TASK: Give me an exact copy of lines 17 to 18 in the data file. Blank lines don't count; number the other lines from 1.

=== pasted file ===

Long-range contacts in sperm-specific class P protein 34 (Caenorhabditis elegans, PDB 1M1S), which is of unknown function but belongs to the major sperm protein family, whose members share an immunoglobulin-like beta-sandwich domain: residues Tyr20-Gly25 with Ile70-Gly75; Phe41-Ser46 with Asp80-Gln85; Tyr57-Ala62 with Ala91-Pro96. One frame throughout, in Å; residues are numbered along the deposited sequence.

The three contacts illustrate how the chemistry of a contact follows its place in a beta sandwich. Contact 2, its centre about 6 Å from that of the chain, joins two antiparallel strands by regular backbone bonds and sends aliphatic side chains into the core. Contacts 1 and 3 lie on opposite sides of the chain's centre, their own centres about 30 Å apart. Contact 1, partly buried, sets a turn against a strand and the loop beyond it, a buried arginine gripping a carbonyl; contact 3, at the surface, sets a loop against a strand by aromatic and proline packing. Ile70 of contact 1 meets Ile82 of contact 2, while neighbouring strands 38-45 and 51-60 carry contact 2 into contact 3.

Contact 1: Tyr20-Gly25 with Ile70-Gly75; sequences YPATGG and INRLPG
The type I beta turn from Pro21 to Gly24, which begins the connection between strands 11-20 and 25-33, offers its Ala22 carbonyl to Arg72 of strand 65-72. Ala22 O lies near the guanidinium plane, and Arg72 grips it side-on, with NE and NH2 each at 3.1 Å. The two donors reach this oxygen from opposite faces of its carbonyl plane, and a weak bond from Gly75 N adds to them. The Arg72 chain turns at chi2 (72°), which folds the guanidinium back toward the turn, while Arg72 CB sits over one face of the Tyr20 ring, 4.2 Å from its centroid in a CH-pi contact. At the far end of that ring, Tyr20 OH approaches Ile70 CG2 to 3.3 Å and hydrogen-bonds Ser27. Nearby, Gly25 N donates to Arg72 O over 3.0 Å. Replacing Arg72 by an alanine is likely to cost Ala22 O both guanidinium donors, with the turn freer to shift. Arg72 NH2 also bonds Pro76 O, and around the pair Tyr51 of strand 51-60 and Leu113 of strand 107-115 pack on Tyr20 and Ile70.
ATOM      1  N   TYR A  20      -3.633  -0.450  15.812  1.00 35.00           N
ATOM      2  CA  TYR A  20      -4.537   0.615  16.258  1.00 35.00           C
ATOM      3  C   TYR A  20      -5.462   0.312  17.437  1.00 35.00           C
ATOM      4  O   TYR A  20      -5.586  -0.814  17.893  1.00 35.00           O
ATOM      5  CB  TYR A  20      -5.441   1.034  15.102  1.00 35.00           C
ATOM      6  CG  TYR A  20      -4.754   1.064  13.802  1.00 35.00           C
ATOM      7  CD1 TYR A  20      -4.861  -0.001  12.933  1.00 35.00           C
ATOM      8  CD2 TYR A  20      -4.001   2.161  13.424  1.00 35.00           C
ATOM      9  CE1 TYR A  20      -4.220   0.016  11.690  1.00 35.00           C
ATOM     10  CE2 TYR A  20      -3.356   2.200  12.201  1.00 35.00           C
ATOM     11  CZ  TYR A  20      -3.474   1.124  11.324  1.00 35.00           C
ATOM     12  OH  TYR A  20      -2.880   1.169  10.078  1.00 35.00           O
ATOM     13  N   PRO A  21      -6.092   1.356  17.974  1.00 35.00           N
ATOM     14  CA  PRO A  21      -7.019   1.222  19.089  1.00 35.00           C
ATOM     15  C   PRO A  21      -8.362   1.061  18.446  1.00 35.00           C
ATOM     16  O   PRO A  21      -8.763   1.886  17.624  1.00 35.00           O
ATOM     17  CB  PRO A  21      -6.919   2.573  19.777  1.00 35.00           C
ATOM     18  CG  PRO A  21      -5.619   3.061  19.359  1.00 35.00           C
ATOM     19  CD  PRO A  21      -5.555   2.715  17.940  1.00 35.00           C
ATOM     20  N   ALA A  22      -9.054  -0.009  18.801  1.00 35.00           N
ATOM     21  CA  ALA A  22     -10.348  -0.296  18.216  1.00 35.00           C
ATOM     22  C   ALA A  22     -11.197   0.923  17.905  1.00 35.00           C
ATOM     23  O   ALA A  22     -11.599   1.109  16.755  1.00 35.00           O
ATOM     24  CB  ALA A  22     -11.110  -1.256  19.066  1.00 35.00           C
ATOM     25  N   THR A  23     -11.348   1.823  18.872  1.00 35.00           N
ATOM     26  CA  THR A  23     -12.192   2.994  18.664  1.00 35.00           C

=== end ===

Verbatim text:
ATOM     13  N   PRO A  21      -6.092   1.356  17.974  1.00 35.00           N
ATOM     14  CA  PRO A  21      -7.019   1.222  19.089  1.00 35.00           C